Many adults who have ADHD, myself included, don’t feel we worry too much or are highly sensitive, anxious, moody, mercurial, easily upset, or quick to anger. We don’t feel that our emotions are a problem.
But talk to our friends and family. Hear what they say. (Awkward clearing of throat.)
After interviewing a lot of ADHD specialists and talking with a lot of Patrons, I’ve discovered that yes, we can be highly sensitive, or overly sensitive. Touchy. Easily alarmed. Prone to panic. If you are you thinking, “OMG! That’s terrible!!!” That’s what I’m talkin’ about.
Rejection Sensitive Dysphoria or RSD
There’s been a great deal of talk about Rejection Sensitive Dysphoria, a term Dr. William Dodson came up with to describe the extreme emotional sensitivity and emotional pain of dismissal or criticism. R.S.D. isn’t in the latest edition of the Diagnostic and Statistical Manual, which is the standard reference for all mental health disorders. That may change because it describes the too much-ness of what we feel. (Dr. Dodson also coined the popular adage about the limits of ADHD medication: “Pills Don’t Build Skills.”)
Hypersensitivity, Frustration, Loneliness
Then came the Pandemic, adding fuel to our fire of fearful feelings.
As one Patron said, “Lock down and isolation, working from home full time, living alone and not doing any of my usual activities has made my symptoms much worse, and led me to getting diagnosed. Now looking back I can see why, and that what I’ve experienced has been an exaggeration of how I’ve always been.”
Another Patron said it’s been like a ‘double-dose’ of ADHD.
ADHD is so much more than a problem with distractions and forgetfulness. It’s a problem with managing, sorting, and prioritizing everything entering our brains. From the words you’re reading here, to the emotions you’re feeling, to the torture of your slightly itchy socks.
Over the years I’ve come to see that I too am hypersensitive. Sensitive to criticism. To bullying. To disagreements. To anger. To being corrected. Or mocked. (Ironic for a comedian who specializes in self-deprecating humour.)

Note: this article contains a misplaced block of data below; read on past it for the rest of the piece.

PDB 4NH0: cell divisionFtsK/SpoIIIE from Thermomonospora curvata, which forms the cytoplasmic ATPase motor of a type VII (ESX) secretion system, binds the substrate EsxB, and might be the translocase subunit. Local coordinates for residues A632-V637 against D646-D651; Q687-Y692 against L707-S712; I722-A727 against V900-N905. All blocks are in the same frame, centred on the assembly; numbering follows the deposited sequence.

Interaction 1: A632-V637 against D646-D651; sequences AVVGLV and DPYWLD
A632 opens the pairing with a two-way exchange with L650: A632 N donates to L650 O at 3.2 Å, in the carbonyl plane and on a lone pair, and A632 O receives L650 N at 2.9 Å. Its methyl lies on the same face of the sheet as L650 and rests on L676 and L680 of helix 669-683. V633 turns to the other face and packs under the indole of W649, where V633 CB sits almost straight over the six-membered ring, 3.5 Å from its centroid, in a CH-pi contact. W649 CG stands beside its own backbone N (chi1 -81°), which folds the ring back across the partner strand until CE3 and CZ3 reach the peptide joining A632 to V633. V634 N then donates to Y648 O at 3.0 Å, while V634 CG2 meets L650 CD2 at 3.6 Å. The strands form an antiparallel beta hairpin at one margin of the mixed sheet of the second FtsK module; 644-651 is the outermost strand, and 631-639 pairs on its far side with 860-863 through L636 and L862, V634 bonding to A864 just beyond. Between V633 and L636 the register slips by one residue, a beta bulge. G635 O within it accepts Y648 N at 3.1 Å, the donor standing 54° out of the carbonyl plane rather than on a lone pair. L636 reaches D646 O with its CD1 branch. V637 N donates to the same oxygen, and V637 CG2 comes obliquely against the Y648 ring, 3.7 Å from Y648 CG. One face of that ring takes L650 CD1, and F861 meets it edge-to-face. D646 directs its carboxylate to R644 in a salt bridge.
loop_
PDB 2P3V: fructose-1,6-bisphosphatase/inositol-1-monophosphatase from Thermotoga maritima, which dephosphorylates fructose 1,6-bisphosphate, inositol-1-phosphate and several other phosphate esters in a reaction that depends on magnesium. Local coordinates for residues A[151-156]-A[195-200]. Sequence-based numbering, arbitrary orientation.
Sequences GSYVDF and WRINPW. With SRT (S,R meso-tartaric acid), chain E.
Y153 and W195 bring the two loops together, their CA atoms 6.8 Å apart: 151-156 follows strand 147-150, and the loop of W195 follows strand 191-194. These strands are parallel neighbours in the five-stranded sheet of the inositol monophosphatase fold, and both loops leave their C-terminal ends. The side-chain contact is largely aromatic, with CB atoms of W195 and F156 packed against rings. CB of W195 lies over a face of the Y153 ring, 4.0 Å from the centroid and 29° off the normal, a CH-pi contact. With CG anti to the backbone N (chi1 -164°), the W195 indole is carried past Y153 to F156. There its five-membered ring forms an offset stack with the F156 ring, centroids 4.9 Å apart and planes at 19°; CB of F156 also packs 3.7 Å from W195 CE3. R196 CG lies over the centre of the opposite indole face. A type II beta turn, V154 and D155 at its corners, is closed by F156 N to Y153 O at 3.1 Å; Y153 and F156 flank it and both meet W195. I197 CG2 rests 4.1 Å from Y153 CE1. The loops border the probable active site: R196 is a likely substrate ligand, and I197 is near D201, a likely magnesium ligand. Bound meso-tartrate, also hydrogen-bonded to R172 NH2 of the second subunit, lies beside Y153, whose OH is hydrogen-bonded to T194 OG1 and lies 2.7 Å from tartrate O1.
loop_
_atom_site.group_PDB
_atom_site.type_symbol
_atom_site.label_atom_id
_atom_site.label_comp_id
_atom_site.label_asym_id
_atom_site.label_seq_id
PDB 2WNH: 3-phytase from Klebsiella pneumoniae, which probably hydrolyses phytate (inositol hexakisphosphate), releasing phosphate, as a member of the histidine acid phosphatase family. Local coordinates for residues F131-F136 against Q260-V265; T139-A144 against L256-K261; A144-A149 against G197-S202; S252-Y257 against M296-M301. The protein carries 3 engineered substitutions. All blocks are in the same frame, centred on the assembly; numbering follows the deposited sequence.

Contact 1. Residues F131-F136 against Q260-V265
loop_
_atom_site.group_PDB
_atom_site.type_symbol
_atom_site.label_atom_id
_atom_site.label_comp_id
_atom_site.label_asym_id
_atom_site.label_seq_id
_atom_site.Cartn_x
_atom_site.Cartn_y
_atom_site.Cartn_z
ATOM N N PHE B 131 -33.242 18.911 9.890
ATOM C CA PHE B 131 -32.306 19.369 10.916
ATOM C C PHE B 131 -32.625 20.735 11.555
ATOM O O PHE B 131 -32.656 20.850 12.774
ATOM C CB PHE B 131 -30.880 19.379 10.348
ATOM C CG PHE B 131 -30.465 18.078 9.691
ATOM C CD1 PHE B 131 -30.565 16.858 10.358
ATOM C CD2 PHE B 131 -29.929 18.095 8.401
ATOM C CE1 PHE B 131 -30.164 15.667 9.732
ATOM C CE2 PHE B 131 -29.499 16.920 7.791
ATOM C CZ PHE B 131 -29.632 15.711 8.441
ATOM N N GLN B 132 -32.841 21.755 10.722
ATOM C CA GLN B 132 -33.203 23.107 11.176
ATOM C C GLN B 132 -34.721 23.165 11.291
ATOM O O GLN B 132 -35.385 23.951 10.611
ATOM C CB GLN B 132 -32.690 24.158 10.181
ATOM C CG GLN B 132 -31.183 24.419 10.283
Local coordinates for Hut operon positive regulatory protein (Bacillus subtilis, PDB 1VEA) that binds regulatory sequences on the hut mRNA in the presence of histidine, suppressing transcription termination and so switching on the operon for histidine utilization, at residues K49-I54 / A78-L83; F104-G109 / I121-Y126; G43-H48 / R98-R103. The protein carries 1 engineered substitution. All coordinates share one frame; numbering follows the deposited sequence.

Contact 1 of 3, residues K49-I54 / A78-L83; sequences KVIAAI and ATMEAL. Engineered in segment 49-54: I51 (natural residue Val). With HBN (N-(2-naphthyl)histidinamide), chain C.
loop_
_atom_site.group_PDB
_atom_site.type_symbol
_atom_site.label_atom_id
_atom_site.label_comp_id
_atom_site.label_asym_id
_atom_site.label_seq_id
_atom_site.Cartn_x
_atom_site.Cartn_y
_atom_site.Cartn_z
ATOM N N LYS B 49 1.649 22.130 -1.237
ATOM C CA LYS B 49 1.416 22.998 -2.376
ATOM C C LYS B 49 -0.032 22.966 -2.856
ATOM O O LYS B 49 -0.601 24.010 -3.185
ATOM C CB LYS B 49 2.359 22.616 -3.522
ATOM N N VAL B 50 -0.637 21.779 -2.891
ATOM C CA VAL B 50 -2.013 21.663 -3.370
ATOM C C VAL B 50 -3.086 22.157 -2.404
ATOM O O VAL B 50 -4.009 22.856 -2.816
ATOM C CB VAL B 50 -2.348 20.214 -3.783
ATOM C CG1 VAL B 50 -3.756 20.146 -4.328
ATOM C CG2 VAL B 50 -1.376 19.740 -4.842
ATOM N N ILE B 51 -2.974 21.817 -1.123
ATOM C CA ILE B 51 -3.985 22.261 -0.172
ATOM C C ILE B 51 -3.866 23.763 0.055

I could be very upset by anything mildy upsetting. Recognizing this quirk about myself was… well, absolutely mortifying!!! Whereas someone without ADHD would probably have been a bit surprised and said, “Yeah, I suppose that’s true.”
ADHD Can Lead to Oversensitivity and Anxiety? Yep.
When I was younger I never saw myself as a worrier. Cautious? Sure. Thoughtful? Good at planning ahead? You betcha. My “planning” involved imagining everything that could possibly go wrong. Not just one worst case scenario, but multiple, and a dozen variations on each.
Did I consider that I was being overly emotional? Too sensitive? A Prophet of Doom? Never!
In fact, I felt confident that I was prudent and sensible, reacting appropriately to a scary, unpredictable world where at any moment I could lose my job, lose a loved one, or be turned into a lump of charcoal by a sneak attack from the Russians! (Who said the 60’s were about love, peace, and understanding?)
Certainly no one else would have seen my anxiety as a sign that my Pre-Frontal Cortex was easily overwhelmed. Not back then. No, I was viewed as a Worry Wart. Fuss Budget. Scaredy Cat. Craven Coward. A Jittery Wimp.
The best advice I got was, “Don’t’ be so sensitive.” Or, “Stop being such a Worry Wart.” Okay… How do I do that? This was before mindful meditation and yoga were popular.
Or, my favorite, “It’s just a movie. No one really died. No one actually had an alien burst out of their chest and eat everyone. It’s special effects.” I know it’s just a movie. My short-term memory isn’t great, but I do recall buying a ticket and some popcorn. But our brains and bodies can’t distinguish between a movie and reality.